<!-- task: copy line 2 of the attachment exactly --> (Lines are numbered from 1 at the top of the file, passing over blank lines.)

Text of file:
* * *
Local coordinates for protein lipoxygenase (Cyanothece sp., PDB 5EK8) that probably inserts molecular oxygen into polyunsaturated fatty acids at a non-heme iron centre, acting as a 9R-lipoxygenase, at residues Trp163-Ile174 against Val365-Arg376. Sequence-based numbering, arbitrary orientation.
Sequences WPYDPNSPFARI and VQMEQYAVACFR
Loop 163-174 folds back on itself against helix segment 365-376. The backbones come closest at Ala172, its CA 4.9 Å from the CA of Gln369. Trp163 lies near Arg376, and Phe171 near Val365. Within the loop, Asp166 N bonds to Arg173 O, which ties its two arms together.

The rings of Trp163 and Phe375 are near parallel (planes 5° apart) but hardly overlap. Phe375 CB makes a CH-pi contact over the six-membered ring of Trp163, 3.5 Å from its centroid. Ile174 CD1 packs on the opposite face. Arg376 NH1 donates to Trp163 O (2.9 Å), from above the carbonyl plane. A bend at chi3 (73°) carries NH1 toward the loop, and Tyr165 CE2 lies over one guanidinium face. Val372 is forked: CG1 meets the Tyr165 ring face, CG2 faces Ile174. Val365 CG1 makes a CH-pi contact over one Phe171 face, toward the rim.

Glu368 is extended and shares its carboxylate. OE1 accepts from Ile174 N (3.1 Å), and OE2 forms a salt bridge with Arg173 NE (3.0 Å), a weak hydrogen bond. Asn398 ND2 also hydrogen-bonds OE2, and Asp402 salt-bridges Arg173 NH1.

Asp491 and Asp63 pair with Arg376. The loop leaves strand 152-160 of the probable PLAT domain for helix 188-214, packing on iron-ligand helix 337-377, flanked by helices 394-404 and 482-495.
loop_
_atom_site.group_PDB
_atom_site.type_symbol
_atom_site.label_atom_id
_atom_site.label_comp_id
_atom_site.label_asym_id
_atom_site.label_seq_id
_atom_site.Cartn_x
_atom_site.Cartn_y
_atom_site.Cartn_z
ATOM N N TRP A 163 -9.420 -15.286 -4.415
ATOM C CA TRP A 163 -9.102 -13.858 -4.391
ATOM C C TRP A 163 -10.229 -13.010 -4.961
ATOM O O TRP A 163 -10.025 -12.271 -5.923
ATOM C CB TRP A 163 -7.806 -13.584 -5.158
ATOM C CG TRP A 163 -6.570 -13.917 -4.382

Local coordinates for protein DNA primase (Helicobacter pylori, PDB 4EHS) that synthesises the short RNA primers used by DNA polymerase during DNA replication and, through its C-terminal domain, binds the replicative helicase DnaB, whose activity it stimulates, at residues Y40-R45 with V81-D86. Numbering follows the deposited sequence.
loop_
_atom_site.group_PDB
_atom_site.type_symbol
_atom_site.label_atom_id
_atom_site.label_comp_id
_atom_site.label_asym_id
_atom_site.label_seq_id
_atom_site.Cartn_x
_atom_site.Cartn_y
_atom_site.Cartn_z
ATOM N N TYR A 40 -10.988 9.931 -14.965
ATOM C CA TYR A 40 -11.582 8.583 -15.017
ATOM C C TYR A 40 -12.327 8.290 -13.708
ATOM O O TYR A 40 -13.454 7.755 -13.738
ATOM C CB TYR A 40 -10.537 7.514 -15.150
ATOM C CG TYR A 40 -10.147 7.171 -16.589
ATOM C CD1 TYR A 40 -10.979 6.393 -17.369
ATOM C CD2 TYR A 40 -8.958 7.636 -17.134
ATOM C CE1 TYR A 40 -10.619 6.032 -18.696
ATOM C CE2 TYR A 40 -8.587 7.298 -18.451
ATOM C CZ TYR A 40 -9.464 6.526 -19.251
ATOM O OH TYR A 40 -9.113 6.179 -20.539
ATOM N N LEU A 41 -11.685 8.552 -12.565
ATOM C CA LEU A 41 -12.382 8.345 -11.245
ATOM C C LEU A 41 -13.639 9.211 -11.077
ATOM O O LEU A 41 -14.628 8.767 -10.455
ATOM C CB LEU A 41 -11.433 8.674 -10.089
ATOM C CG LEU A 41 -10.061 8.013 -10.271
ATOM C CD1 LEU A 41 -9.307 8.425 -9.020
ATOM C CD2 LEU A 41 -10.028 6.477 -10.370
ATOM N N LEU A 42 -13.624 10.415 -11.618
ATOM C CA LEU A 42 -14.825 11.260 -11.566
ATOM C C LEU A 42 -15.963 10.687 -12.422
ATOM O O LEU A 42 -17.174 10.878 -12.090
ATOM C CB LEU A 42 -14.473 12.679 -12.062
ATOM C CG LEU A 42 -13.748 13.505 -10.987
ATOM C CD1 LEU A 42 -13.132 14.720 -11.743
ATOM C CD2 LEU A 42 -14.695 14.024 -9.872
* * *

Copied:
Sequences WPYDPNSPFARI and VQMEQYAVACFR